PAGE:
Adil Rashid hopes to be handed further opportunities as a new-ball bowler in Twenty20 cricket after silencing 67,000 Indian supporters.
England’s eight-wicket win on Friday was the first time Rashid has opened the bowling in international cricket and the tactic paid off handsomely. His removal of Virat Kohli for a fifth-ball duck was one of three strikes in the power play as his wiles – and the pace of Jofra Archer and Mark Wood – set the match on its course.
Rashid was given just a couple of days’ notice about the possible deployment of this plan by Eoin Morgan but after working with Jason Roy in the nets – something which also benefited the opener before his quickfire 49 in the resulting run chase – the Yorkshireman is very much open to a repeat.
Speaking before the second Twenty20 at the Narendra Modi Stadium, where another bumper audience is expected, Rashid said: “The Indian crowd are very passionate and it’s nice to get the big players out early doors to keep them quiet. You can actually hear yourselves talk to each other and that’s not something you can generally do in India when you have 70 or 80,000 [people] screaming.
“Bowling with the new ball is new for me and hopefully I can do it again. [Whether it is] the first six overs, middle overs or at the death, I’m always looking to develop. Whatever the captain needs from myself and for the team.”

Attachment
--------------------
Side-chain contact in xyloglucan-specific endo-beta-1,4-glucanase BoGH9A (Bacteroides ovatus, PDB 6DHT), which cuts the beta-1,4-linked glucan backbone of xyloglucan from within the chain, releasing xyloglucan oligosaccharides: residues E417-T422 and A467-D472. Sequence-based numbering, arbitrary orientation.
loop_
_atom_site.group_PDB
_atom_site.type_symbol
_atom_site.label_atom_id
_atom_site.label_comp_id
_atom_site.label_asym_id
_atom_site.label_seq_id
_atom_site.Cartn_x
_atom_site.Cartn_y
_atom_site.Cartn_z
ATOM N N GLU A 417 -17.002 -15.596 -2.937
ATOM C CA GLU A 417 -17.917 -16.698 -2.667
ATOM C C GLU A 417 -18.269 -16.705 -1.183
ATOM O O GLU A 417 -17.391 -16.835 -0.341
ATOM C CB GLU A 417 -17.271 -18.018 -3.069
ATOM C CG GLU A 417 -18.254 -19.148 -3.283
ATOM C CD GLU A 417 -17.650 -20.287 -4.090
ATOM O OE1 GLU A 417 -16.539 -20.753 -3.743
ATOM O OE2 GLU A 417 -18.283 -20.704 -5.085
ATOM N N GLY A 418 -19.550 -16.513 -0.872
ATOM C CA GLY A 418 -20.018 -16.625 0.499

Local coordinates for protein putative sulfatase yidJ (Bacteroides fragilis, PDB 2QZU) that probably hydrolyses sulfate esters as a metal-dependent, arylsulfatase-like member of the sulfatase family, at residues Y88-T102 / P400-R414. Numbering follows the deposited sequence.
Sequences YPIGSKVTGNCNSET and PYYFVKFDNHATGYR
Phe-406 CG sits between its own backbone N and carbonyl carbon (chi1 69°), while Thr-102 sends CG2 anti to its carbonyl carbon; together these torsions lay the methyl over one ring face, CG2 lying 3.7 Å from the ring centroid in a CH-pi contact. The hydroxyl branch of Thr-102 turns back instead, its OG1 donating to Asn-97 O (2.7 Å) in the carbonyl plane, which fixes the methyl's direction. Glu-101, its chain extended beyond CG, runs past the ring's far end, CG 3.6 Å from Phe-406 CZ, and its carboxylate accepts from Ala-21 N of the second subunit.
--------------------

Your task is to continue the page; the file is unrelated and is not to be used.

This attitude should come as no surprise, with few captain-bowler relationships in world cricket as simpatico as the one enjoyed by Morgan and Rashid. The pair were briefly teammates during the 2009 World T20, but it was when they were reunited at the start of England’s white-ball revolution in 2015 – the selectors having been instructed to find an attacking wrist-spinner – that the chemistry truly began.
“It’s his presence,” said Rashid. “And the biggest strength from him is his emotion – he doesn’t really show any. If things are not going well, you will never see him down or waving his hands around. Or if they’re going really well, you won’t see him really excited. Being level-headed is a big factor – it stands out with him as a leader.
“When I came back into the side in 2015, he kept it very simple for me – ‘What we expect from you is try to create chances’ – and as time went on that relationship grew and grew. We don’t have any arguments or disagreements, because I fully trust him in what he says. He’s definitely got a presence and he’s got my backing as well.”
Rashid continues to thrive in white-ball cricket to the point where he admits a Test return ahead of next winter’s Ashes tour “hasn’t even crossed my mind”. The 33-year-old remains unsure if his shoulder could handle the workload of longer spells, but ultimately his focus is on adding this year’s T20 World Cup to the 50-over crown won in 2019.
Friday saw Rashid operate as England’s sole spinner but with all five matches against India being played on the same square, it feels a matter of time before Moeen Ali – initially overlooked for Sam Curran – joins him in the lineup. It may be that Morgan holds fire for now, however, as England look to take a 2-0 lead.
India (possible) KL Rahul, Shikhar Dhawan, Virat Kohli (c), Shreyas Iyer, Rishabh Pant (wk), Hardik Pandya, Washington Sundar, Axar Patel, Shardul Thakur, Bhuvneshwar Kumar, Yuzvendra Chahal
England (possible) Jason Roy, Jos Buttler, Dawid Malan, Jonny Bairstow, Ben Stokes, Eoin Morgan, Sam Curran, Chris Jordan, Jofra Archer, Mark Wood, Adil Rashid